To mention an anecdotal example, I have personally observed skeptics of the claim of adverse biological effects from microwave radiation produced by cellular devices having the gall to argue that critics of cellular technology cannot possibly be taken seriously because they make money from publishing their criticisms, while the same skeptics do not find fault with studies funded and written by the multi-billion-dollar cellular industry!
[Atheism is Dead noted that the scientist, biologist, zoologist Richard Dawkins quested the funding for The Atlas of Creation, a book which he did an utterly pathetic job of pseudo-critiquing]
Statistics can prove Anything!
Such is essentially the argument that the spokesman of the American Physical Society, Robert L. Park, makes against psychokinetic research in his book Voodoo Science (p. 199). In the context of a discussion of an obviously pseudoscientific Good Morning America report on anomalous phenomena (debunkery by association: as if TV shows were the principal outlet for reporting the results of psi research!), Park writes
Why, you may wonder, all this business of random machines? Jahn has studied random number generators, water fountains in which the subject tries to urge drops to greater heights, all sorts of machines. But it is not clear that any of these machines are truly random. Indeed, it is generally believed that there are no truly random machines. It may be, therefore, that the lack of randomness only begins to show up after many trials.
Besides, if the mind can influence inanimate objects, why not simply measure the static force the mind can exert? Modern ultramicrobalances can routinely measure a force of much less than a billionth of an ounce. Why not just use your psychokinetic powers to deflect a microbalance? It's sensitive, simple, even quantitative, with no need for any dubious statistical analysis.
There are many things wrong with this statement, and I refer the reader to my review of Park's book for details. For the purpose of this argument, I am interested in Park's assessment that effects that are only indirectly detected, by statistical analysis, are suspect. Where does that leave conventional science? Deprived of one of its most powerful tools of analysis. The cherished 1992 COBE discovery of minute fluctuations in the cosmic microwave background radiation would have to be thrown out, since it was entirely statistical in nature, and therefore by Park's argument, 'dubious'. The most celebrated discoveries of particle physics, such as the 1995 discovery of the top quark, or the results of neutrino detection experiments, or the synthesis of superheavy, extremely short-lived elements, would have to be thrown out, since they, too, are indirect and statistical in nature. Modern medicine would have to be invalidated as well because it relies on statistical analysis (of double-blind trials) to prove the efficacy of drugs.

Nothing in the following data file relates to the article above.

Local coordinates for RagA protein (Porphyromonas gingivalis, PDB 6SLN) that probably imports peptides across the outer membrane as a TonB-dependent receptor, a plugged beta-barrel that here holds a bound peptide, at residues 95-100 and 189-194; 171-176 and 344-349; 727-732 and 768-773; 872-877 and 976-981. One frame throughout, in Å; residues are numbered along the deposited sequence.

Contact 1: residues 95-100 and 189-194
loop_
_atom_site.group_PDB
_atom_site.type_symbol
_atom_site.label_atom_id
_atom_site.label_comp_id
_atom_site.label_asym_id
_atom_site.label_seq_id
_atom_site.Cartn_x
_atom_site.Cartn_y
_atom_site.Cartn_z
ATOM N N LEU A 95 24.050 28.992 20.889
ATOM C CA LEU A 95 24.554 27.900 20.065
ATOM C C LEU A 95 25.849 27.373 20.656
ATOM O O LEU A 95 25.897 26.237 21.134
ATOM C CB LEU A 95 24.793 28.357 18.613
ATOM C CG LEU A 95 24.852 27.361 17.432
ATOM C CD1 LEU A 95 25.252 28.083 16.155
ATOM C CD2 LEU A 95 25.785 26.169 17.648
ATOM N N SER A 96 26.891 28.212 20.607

For comparison: the American Institute of Physics's Bulletin of Physics News, #216, March 3, 1995 gives the odds against chance for the top quark discovery as a million to one. A 1987 meta-analysis performed by Dean Radin and Roger Nelson of RNG (random number generator) experiments between 1959 and 1987, on the other hand, shows the existence of an anomalous deviation from chance with odds against chance exceeding one trillion to one (see Radin, The Conscious Universe, p. 140).
Park's argument is the quintessential uncontrolled criticism: accepted scientific methods that constitute the backbone of modern science suddenly become questionable when they are used on phenomena that don't fit his ideological predilections.
Fraud cannot be ruled out!
The pseudoskeptical argument of last resort. If a body of research supporting an unconventional claim is airtight, the pseudoskeptic will argue that since the conclusion contradicts established theories of nature (she will call them "facts"), and all other alternative explanations have been exhausted, the results must therefore be due to fraud. Of course, such an argument from theory turns the scientific method on its head (unless the skeptic can prove that fraud has actually been committed), but what is more important, the same argument can be made for any research. Indeed, when funding or scientific prestige are at stake, results are frequently faked in the conventional sciences, probably much more frequently than in, say, parapsychology where skeptical scrutiny is intense.
In Medicine: It's Unsafe!
A favorite argument of the professional "quackbusters" like Stephen Barret is that an alternative procedure is unsafe. On the Acupuncture page of his site, Barret states that
Improperly performed acupuncture can cause fainting, local hematoma (due to bleeding from a punctured blood vessel), pneumothorax (punctured lung), convulsions, local infections, hepatitis B (from unsterile needles), bacterial endocarditis, contact dermatitis, and nerve damage,
missing the mark of controlled criticism by a wide margin. Why not similarly list the dangers of improperly performed surgery and then denounce the whole field as quackery?
Continue reading Scientific Cenobites - Some notes on Skepticism, part 4 of 6...